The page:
In a ruling that will increase the pressure on the video-sharing website to ban the comedian from its platform altogether, a judge ruled that one of the passages breached French law on Holocaust denial and another one amounted to incitement to racial hatred.
Dieudonne M'bala M'bala was given five days to remove the passages or face a penalty of €500 per day for each of them left online.
Stephane Lilti, a lawyer representing France's Union of Jewish Students (UEJF) which brought the legal action, said they would now ask public prosecutors to ensure that the court's ruling is enforced.
The UEJF said it would be approaching YouTube for talks over the steps the site should take to ensure that "they respect their legal obligations in future."
YouTube, which has already withdrawn one Dieudonne video after he was convicted over its content, would not comment on whether it would be pulling the video – "2014 Year of the Quenelle" – that was the subject of Wednesday's ruling.
In the passage deemed to constitute Holocaust denial, Dieudonne claims to "know nothing about the gas chambers" but says he can organize a meeting for anyone interested with "Robert" – which the court accepted was a reference to Robert Faurisson, a notorious former academic who claims the systematic massacres of Jews in World War II never happened.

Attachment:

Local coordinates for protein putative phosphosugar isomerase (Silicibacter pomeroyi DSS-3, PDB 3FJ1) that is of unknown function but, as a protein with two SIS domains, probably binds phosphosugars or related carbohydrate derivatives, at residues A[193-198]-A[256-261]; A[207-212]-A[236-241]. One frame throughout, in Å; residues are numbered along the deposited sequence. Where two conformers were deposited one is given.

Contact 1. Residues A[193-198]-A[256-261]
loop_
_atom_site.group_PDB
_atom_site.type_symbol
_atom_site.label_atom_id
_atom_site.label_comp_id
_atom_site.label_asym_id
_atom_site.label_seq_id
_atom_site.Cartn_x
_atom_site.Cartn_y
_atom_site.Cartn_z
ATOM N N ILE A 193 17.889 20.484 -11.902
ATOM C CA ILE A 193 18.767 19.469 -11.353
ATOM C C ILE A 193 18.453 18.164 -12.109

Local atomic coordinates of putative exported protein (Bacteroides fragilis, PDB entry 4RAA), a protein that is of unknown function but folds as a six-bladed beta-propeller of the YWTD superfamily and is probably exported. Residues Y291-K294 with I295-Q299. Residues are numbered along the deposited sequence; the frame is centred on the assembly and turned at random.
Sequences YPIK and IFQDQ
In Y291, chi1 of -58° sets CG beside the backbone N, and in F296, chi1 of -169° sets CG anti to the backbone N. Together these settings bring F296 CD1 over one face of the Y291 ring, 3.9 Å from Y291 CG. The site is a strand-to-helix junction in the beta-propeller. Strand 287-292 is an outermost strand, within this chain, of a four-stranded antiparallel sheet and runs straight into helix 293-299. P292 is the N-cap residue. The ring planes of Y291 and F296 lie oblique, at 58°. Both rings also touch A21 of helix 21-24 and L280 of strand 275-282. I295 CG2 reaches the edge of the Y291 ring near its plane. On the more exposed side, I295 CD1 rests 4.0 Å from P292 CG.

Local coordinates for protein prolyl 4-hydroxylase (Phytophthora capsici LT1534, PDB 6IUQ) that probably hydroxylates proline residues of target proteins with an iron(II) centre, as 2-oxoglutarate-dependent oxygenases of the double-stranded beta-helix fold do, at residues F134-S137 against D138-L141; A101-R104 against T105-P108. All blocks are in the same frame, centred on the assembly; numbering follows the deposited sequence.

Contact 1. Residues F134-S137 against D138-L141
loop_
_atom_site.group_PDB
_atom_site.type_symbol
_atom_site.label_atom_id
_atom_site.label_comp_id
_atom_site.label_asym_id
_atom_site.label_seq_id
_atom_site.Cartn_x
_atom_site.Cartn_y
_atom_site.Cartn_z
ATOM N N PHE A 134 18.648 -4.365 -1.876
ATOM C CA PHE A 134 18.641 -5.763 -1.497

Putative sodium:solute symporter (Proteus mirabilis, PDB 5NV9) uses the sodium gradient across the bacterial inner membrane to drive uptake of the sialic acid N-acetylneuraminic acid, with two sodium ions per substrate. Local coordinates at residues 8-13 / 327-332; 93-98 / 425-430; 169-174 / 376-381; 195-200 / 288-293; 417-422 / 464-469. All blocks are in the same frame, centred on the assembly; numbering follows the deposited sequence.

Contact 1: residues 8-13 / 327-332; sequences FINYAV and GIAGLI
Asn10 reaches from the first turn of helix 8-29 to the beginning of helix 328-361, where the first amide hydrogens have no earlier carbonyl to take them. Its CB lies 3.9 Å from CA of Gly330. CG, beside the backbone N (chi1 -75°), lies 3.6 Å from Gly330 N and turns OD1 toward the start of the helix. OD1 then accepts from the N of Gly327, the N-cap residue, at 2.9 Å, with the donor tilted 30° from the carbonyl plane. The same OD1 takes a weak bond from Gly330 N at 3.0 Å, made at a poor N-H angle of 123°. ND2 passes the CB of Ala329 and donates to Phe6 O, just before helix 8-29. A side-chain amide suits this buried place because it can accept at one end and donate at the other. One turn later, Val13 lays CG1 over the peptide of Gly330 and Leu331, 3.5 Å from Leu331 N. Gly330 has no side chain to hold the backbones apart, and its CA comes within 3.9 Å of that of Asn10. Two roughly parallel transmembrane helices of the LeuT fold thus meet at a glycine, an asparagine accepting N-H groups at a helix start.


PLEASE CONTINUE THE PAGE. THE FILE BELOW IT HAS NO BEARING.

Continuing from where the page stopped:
"In the context of previous statements by Dieudonne, some of which have earned him convictions for hate speech, defamation and incitement to anti-Semitism, it seems clear that this reference amounts to disputing a crime against humanity," the judge, Marc Bailly, said in his ruling.
'Who who provoked whom, Jews or Nazis?'
In the second contested section, Dieudonne insists he is not anti-Semitic then goes on to say he shouldn't be required to judge between "the Jews and the Nazis."
"I don't know what happened, who provoked whom, who stole from whom," he adds before delivering the punchline: "I've got my little idea, but... you know."
Dieudonne's lawyers said these comments were clearly humorous but their argument was rejected by the judge who said any humor involved was being put at the service of Dieudonne's beliefs and desire to test the limits of free speech.
Thursday's court hearing was the latest battle in a war between Dieudonne and his supporters and opponents led by France's Socialist government.
The government succeeded in preventing Dieudonne from touring his latest show around the country but it has been unable to prevent him performing altogether and there is no sign of him becoming any less popular.
Last week, the 47-year-old was acquitted on charges related to another video in which he calls for the release of an Islamist militant serving life for the 2006 kidnap, torture and murder of French Jew Ilan Halimi.
The government has also targeted Dieudonne's finances.
Efforts to get him to pay more than €65,000 ($90,000) in outstanding fines for his race hate convictions have led to a probe into suspected money laundering and misuse of company assets by the comedian.
Dieudonne, who was banned from entering Britain last week, has long enjoyed cult popularity in France but he has been catapulted to another level of fame in recent months by the popularity of his "quenelle" - a stiff-armed pose that he defends as an anti-establishment gesture but critics see as a disguised Nazi salute.
Former France international footballer Nicolas Anelka is currently awaiting the outcome of disciplinary proceedings against him after he performed a quenelle goal celebration for his English club, West Brom, last month.